- 8 bit sound, no input

As a production machine, it was behind anything else you mean ?

Btw, what about software support ? What did you have with this machine ?
Classic Amigas has 14bit audio hack.
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Old 12-02-2010, 05:18 AM   #70
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Default Re: Amiga hardware superiority

My PC at the time blew the doors off all of those machines.
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Old 12-02-2010, 05:23 AM   #71
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Default Re: Amiga hardware superiority

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Originally Posted by Selles View Post
My PC at the time blew the doors off all of those machines.
/me readies mil-spec tranquillizer gun. One dart already chambered...
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Old 12-02-2010, 05:27 AM   #72
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Default Re: Amiga hardware superiority

Going back to the OPs original chart...

Wasn't the Falcon priced around the same as an A1200? It seems a little unfair to compare a 350 machine to, in the case of the 4k 1000+ system.
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Old 12-02-2010, 05:29 AM   #73
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Default Re: Amiga hardware superiority

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Originally Posted by the_leander View Post
Going back to the OPs original chart...

Wasn't the Falcon priced around the same as an A1200? It seems a little unfair to compare a 350 machine to, in the case of the 4k 1000+ system.
I seem to remember Power Computing selling them for a bit more than a base A1200 around '93. Can't remember the exact prices though, something like 300 for the A1200 and 350 for the Falcon. Don't quote me on those though.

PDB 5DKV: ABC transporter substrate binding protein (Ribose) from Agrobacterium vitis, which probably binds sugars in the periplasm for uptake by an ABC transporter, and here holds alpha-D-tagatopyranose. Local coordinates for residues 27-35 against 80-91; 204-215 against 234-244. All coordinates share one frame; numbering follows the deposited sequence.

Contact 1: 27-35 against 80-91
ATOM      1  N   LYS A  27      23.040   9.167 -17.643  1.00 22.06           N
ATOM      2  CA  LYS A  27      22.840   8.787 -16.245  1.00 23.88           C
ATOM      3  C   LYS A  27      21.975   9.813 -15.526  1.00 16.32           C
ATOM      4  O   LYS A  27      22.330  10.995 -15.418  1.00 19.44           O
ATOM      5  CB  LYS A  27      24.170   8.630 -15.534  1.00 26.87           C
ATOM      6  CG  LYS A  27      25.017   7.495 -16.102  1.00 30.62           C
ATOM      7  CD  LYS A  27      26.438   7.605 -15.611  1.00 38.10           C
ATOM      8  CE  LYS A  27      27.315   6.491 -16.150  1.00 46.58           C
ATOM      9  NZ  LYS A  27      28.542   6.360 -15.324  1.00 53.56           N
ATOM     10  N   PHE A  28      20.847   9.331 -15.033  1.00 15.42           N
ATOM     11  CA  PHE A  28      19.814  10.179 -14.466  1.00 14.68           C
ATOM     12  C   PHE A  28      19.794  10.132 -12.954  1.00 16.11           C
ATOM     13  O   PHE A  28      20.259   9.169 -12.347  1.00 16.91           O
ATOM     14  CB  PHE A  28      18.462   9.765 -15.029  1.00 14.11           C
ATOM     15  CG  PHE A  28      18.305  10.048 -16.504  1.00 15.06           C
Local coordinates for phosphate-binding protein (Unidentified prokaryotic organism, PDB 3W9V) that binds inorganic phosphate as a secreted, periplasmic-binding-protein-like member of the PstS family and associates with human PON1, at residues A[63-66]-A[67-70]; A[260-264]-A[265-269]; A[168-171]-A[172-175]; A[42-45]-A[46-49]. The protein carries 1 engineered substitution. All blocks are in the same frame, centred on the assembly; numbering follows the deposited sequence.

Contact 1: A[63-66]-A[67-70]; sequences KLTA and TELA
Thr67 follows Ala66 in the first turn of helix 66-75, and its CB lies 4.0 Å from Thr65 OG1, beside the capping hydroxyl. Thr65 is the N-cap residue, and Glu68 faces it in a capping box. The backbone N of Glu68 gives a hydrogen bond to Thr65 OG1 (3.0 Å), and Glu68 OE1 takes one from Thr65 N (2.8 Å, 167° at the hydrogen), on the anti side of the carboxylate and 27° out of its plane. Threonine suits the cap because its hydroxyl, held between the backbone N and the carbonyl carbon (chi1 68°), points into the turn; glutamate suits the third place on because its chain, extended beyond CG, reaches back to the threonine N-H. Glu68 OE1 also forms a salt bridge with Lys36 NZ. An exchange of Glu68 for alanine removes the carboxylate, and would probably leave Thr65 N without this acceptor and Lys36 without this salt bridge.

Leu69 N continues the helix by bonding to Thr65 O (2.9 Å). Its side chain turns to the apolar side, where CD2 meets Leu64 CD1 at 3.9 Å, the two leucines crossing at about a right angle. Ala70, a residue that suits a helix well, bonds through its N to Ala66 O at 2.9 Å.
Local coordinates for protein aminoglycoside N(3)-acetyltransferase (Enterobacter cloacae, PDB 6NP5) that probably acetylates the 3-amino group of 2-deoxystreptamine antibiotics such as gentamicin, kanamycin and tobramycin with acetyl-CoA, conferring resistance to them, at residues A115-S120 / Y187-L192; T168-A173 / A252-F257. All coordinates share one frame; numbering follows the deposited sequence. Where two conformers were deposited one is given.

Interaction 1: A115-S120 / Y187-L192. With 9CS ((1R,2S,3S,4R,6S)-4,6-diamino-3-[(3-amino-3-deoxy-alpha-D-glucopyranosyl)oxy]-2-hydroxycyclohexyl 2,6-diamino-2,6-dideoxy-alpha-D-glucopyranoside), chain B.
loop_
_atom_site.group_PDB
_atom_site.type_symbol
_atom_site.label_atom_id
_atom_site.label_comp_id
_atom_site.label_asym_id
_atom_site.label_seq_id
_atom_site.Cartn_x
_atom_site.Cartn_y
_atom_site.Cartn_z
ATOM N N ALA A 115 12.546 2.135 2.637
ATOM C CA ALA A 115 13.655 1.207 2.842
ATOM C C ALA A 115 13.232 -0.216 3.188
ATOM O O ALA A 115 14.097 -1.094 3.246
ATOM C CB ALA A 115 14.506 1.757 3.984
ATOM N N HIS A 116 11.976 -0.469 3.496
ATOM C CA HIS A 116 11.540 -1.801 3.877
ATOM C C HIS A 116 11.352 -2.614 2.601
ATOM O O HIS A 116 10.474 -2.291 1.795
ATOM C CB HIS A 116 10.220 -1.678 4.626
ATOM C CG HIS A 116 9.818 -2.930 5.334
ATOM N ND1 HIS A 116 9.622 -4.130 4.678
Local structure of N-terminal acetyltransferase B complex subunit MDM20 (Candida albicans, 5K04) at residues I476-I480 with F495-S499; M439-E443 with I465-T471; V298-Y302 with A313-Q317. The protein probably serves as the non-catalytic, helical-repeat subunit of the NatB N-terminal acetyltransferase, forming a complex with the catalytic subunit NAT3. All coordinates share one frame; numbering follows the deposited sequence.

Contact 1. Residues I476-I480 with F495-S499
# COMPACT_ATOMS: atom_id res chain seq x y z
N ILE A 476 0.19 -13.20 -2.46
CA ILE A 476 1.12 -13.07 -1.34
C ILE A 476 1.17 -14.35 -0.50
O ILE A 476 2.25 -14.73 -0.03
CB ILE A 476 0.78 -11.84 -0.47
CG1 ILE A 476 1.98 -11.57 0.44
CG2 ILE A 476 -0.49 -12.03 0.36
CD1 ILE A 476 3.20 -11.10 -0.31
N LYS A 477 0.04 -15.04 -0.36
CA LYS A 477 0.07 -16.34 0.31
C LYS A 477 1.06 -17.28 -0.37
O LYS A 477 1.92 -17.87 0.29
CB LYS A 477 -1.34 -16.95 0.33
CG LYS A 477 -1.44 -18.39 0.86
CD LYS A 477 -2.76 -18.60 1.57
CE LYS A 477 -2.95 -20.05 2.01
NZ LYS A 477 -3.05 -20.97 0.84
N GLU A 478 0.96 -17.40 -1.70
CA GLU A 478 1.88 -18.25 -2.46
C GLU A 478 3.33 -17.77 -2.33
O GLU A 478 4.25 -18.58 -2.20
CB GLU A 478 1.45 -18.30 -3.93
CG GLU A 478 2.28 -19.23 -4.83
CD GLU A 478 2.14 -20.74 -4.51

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Old 12-02-2010, 05:33 AM   #74
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Default Re: Amiga hardware superiority

Quote:
Originally Posted by Gulliver View Post
@Pentad
I can assure you the DraCo never used Paula, it used a modified Tocatta soundcard.
Quite... But no one was talking about audio, Paula is a very specific and unusual interrupt controller (which AmigaOS relies on)... Though I can imagine that it would be quite easy to handle that aspect with off the shelf parts.

Quote:
Cia chips, are not custom chips, but generic 68000 auxiliary chips sold at electronic shops.
Pop down to Maplin and pick me up a dozen MOS6526s cheers... Oh wait the company that made them went bankrupt in 1994... That's sucks, if only I could remember the name of that company...

Do your research

Quote:
And kickstart roms are nothing more than eeproms/proms that you can probably buy at your local electronics shop.
So you see the DraCo had no custom Amiga chipset at all. They relied on a heavily modified kickstart, that was patched upon boot.
True.
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Old 12-02-2010, 05:38 AM   #75
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Default Re: Amiga hardware superiority

Quote:
Originally Posted by Karlos View Post
I seem to remember Power Computing selling them for a bit more than a base A1200 around '93. Can't remember the exact prices though, something like 300 for the A1200 and 350 for the Falcon. Don't quote me on those though.
I agree it's unfair to compare the A4000 and the Falcon, vague memories of the Falcon costing about 100 more than the A1200... I remember arguing with some poor chap at school about how much better the A1200 was and for quite a bit less... I was a nasty zealot